Cyprus Mail

Cyprus slow in introducing gender identity legislation


Cyprus is probably the last country in Europe to introduce legal gender recognition in its national legislation to allow people to change their name and gender marker in official documents, Law Commissioner Louisa Christodoulides Zannettou said on Tuesday.

She added the draft gender identity bill, a revamp of a previous version that was drafted in 2019, will be subject to consultation with all competent stakeholders before it is sent to parliament.

There are people who are not comfortable with their biological gender, Zannettou said and rubbished claims that LGR will be used by some to avoid their national guard service.

The commissioner, who was speaking at a National Guard workshop, said the law would allow these people to be “born again” and be able to present their identity everywhere.

For her part, the Commissioner for Administration and Human Rights Maria Stylianou Lottides referred to sexual harassment at the workplace and the need for employers to “access vocational training to introduce effective measures to prevent all forms of discrimination based on sex.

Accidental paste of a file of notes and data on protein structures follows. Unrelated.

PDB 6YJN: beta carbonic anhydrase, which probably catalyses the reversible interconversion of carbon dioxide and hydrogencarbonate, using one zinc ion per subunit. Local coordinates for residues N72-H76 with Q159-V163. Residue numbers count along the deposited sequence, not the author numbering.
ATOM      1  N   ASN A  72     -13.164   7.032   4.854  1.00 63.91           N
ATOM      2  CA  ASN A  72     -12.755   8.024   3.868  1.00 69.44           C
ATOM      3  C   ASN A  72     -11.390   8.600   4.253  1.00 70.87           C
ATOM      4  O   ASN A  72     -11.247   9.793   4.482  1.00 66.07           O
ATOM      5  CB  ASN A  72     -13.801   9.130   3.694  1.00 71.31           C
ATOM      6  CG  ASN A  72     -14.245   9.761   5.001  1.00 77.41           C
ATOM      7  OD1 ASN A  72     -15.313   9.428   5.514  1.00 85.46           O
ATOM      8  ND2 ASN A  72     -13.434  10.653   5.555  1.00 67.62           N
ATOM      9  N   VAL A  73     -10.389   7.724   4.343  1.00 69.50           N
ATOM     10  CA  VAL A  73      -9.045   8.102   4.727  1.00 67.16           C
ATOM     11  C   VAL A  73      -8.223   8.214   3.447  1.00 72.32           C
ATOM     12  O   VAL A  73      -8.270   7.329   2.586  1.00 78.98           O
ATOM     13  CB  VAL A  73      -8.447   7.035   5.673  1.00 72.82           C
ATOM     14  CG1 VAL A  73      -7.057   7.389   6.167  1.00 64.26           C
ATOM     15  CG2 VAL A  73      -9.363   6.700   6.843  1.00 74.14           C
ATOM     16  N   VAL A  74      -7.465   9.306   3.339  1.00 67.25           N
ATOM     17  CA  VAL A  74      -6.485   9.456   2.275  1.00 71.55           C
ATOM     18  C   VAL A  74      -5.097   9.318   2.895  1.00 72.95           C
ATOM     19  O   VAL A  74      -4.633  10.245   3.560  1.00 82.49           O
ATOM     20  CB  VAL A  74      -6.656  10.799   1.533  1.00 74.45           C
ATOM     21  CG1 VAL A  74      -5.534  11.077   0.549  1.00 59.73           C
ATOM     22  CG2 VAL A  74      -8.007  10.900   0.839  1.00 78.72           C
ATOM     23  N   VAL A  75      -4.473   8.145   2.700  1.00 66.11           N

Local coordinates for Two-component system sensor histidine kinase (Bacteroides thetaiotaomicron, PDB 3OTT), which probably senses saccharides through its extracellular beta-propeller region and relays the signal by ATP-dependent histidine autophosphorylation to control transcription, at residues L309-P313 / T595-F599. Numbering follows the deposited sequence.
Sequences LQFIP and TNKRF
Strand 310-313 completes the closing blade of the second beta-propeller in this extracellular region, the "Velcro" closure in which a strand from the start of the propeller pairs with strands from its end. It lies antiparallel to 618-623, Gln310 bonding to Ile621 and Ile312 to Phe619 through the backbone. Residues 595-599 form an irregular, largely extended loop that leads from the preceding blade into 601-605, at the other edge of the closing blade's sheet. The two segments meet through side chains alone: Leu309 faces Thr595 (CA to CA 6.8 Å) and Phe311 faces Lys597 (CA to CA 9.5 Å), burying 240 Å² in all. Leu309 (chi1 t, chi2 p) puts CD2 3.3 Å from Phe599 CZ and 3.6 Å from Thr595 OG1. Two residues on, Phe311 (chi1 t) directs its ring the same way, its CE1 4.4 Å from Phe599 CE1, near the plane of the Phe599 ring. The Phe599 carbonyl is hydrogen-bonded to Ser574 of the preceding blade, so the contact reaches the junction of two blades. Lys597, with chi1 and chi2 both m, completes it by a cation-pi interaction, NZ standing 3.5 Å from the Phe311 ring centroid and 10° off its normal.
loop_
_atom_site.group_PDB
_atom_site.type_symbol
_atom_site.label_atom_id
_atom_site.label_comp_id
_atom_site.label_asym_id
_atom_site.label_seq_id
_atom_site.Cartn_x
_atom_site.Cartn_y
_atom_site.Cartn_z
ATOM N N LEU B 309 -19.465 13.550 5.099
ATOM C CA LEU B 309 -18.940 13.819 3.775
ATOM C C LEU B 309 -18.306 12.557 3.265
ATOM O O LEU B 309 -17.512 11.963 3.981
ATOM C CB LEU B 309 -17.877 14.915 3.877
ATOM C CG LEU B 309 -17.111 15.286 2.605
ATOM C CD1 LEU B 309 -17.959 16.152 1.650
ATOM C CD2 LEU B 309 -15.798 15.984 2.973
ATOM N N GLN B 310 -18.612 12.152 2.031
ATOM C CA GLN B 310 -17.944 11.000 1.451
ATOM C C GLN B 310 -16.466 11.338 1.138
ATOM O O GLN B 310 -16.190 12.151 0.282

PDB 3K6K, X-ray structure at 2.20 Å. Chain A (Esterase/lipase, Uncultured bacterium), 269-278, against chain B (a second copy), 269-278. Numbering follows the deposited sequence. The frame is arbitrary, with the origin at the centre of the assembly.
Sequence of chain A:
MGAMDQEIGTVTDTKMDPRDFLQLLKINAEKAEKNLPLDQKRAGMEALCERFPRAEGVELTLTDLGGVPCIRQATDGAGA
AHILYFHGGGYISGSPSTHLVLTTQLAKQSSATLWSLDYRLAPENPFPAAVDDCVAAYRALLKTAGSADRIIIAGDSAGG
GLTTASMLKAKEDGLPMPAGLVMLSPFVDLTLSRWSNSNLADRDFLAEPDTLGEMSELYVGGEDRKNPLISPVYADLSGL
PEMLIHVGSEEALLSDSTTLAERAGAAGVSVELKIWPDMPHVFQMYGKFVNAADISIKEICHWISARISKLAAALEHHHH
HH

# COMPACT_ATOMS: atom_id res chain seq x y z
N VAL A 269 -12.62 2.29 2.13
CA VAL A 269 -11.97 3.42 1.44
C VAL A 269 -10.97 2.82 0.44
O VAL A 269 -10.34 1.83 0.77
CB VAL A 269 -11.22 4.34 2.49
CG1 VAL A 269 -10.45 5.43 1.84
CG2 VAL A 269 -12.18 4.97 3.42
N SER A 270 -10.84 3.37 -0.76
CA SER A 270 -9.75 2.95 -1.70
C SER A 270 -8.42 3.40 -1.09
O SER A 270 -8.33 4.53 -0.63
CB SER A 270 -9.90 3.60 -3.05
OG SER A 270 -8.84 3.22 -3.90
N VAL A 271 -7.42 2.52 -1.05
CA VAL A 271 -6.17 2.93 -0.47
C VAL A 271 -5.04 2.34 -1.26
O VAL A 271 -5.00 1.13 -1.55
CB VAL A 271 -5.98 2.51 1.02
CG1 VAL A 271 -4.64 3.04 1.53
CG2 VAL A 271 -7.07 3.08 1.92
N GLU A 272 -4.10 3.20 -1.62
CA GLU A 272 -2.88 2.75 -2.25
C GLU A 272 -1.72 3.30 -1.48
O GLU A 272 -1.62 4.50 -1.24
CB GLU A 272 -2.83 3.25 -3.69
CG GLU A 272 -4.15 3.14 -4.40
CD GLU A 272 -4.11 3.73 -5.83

“Employers have an obligation to take all appropriate and timely measures to prevent such acts… and failure to introduce such a code creates liability for employers.”

A code of conduct at the workplace informs workers on the relevant legislation and the actions they can take in case they are victims of harassment or sexual harassment.

Lottides added it was deemed necessary to introduce a code of conduct in the public service, which was approved by cabinet in July 2018 and is applicable to all in the public service regardless of their employment status. Similar codes are now also part of the collective labour agreements signed in the private sector, she said.

Sexual harassment is the most widespread form of violence against girls and women in the European Union, Lottides said citing a survey by the EU’s Fundamental Rights Agency. She added that 32 per cent of women surveyed in the EU identify someone in their workplace as the perpetrator.

In total 90 per cent of victims of sexual harassment are women, it was added.

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